Elephant Orphanage Project - ZambiaOrphaned elephants need a new herd and a new home
The elephant originated in Africa and Asia, the only regions where wild populations are found today. The earliest elephant fossil remains date back 4 million years ago.
The largest male elephants can weigh up to 15,000 pounds (6,800 kilograms). For comparison, an average male human weighs about 180 pounds (82 kilograms). How much do elephants weigh at birth? African elephants can weigh up to nearly 200 pounds when born!
Yes, the African and Asian elephants are the largest living land animals. Males can stand up to 13 feet (4 meters) high at the shoulder.
The Borneo elephant, also known as the Bornean pygmy elephant, is the smallest species of elephant by size. Found in Asia, adult Bornean pygmy elephants stand at less than 5 feet (1.5 meters) high. These elephants can weigh up to 4,000 pounds (1,800 kilograms).
Elephants do not have sweat glands. Instead, they use their large ears, which have a high concentration of veins, to keep cool. By flapping their ears, elephants cool the blood in their ears, which is then transported to the rest of the body.
An elephant’s trunk is like a long, flexible nose. The trunk is used for drinking, bathing, smelling, breathing, trumpeting, and grabbing things. Elephants will also use their trunks to show affection.
Although elephants have large and thick bodies with little fat covering ideal for storing water, elephants are highly dependent on water sources. Even the desert elephant, suited for dry climates, can only go a maximum of 3 days without water. Just behind the tongue of an elephant is a small pouch called the pharyngeal pouch. This area, most commonly used by elephants to make a deep rumbling sound for communication, can store about a gallon of water. Elephants will also use their feet, trunks, and tusks to dig large holes in dry riverbeds and reach water sources.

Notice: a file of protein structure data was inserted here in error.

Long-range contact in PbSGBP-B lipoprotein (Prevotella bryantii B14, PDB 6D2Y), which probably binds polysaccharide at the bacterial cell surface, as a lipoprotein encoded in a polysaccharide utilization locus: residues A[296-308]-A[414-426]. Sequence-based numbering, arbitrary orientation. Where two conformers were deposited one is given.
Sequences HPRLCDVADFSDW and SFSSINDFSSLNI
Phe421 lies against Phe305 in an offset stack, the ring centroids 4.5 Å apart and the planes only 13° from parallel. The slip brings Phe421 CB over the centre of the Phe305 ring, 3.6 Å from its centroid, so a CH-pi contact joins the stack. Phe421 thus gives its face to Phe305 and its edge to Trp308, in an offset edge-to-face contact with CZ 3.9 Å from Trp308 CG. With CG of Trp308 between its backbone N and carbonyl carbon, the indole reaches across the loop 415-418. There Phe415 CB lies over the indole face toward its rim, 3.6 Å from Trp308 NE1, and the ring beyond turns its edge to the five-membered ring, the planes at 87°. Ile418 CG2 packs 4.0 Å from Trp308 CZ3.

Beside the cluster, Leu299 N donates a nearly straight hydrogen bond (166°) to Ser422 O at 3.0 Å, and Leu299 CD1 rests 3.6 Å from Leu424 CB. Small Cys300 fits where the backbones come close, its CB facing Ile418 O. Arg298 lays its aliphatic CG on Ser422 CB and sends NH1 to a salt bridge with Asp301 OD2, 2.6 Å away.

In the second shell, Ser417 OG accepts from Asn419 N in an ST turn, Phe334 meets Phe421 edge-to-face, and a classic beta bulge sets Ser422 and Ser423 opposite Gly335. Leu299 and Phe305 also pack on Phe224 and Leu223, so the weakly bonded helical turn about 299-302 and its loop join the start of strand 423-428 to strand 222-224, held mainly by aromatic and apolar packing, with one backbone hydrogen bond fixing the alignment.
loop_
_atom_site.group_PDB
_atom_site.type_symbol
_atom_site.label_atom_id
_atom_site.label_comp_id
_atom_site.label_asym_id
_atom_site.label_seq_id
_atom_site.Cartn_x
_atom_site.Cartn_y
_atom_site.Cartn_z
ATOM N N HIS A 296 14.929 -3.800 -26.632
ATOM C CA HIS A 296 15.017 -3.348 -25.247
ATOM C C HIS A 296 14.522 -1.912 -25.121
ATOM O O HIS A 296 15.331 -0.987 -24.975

Lions, hyenas, and crocodiles all prey on baby elephants. Adult elephants have very few natural predators, though lions have been known to brazenly hunt elephants when desperate.
Both male and female African elephants have tusks, but only male Asian elephants have tusks. Tusks are used as a tool for digging, gathering food, and defending themselves. Elephant tusks are highly prized in the ivory trade, resulting in illegal elephant poaching. IFAW is working in Asia and Africa to reduce market supply and consumer demand for elephant ivory, where the demand is highest. Learn how you can help protect elephants.
While this myth about elephants being afraid of mice may be widespread, it’s hardly rooted in fact. While elephants may be startled by mice or other rodents, elephants are no more afraid of mice than other animals that might quickly scurry by.
IFAW works tirelessly to help all types of animals, including elephants. Explore IFAW’s work to help elephants, and learn more about these beautiful creatures at our information hub page dedicated to African bush elephants.
Team Lioness is transforming what it means to be a woman ranger protecting African elephants and other wildlife from poachers at the border of Tanzania and Kenya. Read about their innovative work to save these animals.